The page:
Answer:

I agree. The number of lacrosse players on a team is equal to 10. Since in any other sport the number of players on a team must be a whole number. Thus, by dividing any whole number by 10. you just “ move” the decimal point one spot to the left.

Example: Number of soccer players on a team is 11.

The ratio of soccer players on a team to lacrosse players on a team is \(\frac{11}{10}\)

The ratio will always have a terminating decimal.

Question 25.

Yvonne bought 4\(\frac{7}{8}\) yards of material to make a dress.

a. What is 4\(\frac{7}{8}\) written as an improper fraction?

Answer:

4 × 8 + 7 = 39

4\(\frac{7}{8}\) = \(\frac{39}{8}\)

b. What is 4\(\frac{7}{8}\) written as a decimal?

Answer:

First, write \(\frac{7}{8}\) as a decimal.

Then, add 4 to the result

4 + 0.875 = 4.875

c. Communicate Mathematical Ideas If Yvonne wanted to make 3 dresses that use 4\(\frac{7}{8}\) yd of fabric each, explain how she could use estimation to make sure she has enough fabric for all of them.

Answer:

Yvonne could multiply 4\(\frac{7}{8}\) by 3 and then buy some more yards (1 or 2) of fabric to ensure she would have enough to make 3 dresses.

Question 26.

**Vocabulary** A rational number can be written as the ratio of one _________ to another and can be represented by a repeating or ________ decimal.

Answer:

A rational number can be written as the ratio of one integer to another and can be represented by a repeating or a terminating decimal.

Question 27.

**Problem Solving** Marcus is 5\(\frac{7}{24}\) feet tall. Ben is 5\(\frac{5}{16}\) feet tall. Which of the two boys is taller? Justify your answer.

Answer:

Since both boys are 5 and something feet tall, we can just compare the fraction in the mixed numbers to find out which boy is taller.

Compare it by reducing to a common denominator or converting to a decimal number.

Since it is not so easy to convert those fractions to decimal numbers we will reduce to a common denominator.

Ben is taller than Marcus.

Question 28.

**Represent Real-World Problems** If one store is selling \(\frac{3}{4}\) of a bushel of apples for $9, and another store is selling \(\frac{2}{3}\) of a bushel of apples for $9, which store has the better deal? Explain your answer.

Answer:

They both offer some amount of apples for the same price of $9.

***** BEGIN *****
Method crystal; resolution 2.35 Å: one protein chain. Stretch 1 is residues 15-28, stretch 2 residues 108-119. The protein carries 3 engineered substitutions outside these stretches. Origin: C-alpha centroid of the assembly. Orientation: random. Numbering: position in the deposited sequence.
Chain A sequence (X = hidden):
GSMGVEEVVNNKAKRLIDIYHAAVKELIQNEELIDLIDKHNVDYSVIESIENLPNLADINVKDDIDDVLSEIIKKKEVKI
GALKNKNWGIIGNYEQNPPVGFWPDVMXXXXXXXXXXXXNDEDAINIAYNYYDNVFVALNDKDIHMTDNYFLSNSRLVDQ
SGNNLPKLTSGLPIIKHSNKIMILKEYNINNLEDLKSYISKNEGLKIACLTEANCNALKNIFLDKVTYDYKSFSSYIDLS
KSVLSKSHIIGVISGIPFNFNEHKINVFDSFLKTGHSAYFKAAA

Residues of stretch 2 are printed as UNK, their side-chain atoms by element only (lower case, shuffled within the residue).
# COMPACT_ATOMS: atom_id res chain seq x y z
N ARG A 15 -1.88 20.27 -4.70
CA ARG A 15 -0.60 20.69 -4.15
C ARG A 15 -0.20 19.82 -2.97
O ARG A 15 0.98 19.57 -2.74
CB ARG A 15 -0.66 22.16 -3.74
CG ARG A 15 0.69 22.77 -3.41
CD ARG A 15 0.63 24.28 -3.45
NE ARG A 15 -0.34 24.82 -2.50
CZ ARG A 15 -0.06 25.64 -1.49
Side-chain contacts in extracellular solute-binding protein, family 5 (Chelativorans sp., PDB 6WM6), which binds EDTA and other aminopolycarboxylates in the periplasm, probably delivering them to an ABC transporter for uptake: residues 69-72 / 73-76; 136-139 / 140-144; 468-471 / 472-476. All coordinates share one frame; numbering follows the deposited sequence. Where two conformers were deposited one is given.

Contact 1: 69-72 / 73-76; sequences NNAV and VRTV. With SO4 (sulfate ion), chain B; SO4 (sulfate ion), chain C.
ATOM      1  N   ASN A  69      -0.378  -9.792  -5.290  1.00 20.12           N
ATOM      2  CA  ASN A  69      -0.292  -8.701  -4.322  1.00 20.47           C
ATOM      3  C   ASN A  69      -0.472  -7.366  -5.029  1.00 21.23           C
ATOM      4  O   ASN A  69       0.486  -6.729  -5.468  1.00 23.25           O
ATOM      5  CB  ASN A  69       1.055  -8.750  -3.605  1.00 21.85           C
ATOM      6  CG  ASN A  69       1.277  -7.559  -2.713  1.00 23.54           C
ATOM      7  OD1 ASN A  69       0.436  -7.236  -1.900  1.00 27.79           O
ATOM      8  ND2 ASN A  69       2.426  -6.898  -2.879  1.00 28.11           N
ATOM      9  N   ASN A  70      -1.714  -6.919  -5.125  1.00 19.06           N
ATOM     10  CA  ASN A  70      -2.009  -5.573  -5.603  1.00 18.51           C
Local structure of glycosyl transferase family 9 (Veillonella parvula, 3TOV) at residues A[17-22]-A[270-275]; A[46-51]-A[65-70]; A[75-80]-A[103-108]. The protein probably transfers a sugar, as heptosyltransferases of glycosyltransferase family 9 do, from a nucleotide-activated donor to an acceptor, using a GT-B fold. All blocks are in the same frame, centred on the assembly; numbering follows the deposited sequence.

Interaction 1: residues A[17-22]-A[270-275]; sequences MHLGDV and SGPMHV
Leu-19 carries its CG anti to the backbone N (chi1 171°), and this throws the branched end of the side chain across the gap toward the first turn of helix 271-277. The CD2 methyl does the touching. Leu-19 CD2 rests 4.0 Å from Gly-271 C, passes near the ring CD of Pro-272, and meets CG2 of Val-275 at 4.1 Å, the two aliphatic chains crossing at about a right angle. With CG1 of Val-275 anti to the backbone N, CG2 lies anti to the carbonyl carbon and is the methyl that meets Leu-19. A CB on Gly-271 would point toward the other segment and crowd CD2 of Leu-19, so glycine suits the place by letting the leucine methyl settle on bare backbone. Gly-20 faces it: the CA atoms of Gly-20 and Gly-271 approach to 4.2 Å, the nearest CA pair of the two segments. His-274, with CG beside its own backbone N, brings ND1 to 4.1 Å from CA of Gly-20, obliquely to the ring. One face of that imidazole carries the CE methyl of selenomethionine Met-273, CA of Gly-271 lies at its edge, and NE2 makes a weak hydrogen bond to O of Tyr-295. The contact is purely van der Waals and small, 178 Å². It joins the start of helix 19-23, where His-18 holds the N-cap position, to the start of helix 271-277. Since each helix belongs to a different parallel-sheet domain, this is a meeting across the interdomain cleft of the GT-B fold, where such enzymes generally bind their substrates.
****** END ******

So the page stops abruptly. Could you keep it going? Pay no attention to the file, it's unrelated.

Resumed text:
The store which offers greater amount of tipples for the price of $9 has the better deal.

Convert fractions to decimal numbers.

The first store has a better offer.

Question 29.

**Analyze Relationships** You are given a fraction in simplest form. The numerator is not zero. When you write the fraction as a decimal, it is a repeating decimal. Which numbers from 1 to 10 could be the denominator?

Answer:

The denominator could be a prime number (except 2 and 5) or a number that has a prime number in its factored form (again except 2 and 5).

These numbers from 1 to 10 are: 3, 6 = 2 × 3, 7, 9 = 3 × 3

Question 30.

**Communicate Mathematical Ideas** Julie got 21 of the 23 questions on her math test correct. She got 29 of the 32 questions on her science test correct. On which test did she get a higher score? Can you compare the fractions \(\frac{21}{23}\) and \(\frac{29}{32}\) by comparing 29 and 21 ? Explain. How can Julie compare her scores?.

Answer:

Divide the number of correct answers to the number of alt questions on both tests (round to 3 decimal digits).

Compare those decimaL numbers to see on which test she scored better

21 ÷ 23 = 0.913

29 ÷ 32 = 0.906

0.913 > 0.906

She got a higher score on the first test.

You can not compare those fractions by comparing 29 and 21 because the denominators are not equal. You could do that if they would be equal.

Question 31.

**Look for a Pattern** Look at the decimal 0.121122111222…. If the pattern continues, is this a repeating decimal? Explain.

Answer:

It is not a repeating decimal if the pattern continues

This is not a repeating pattern. This pattern is created by adding 1 and 2 after 1 and 2 respectively.

The pattern of a repeating decimal has to repeating without adding any other decimal in the pattern

Example:

0.567567567… = \(0 . \overline{567}\) Is a repeating decimal.

0.56556555655556… IS NOT a repeating decimal because the pattern has an additional 5 at every repetition.

This is not a repeating decimal if the pattern continues.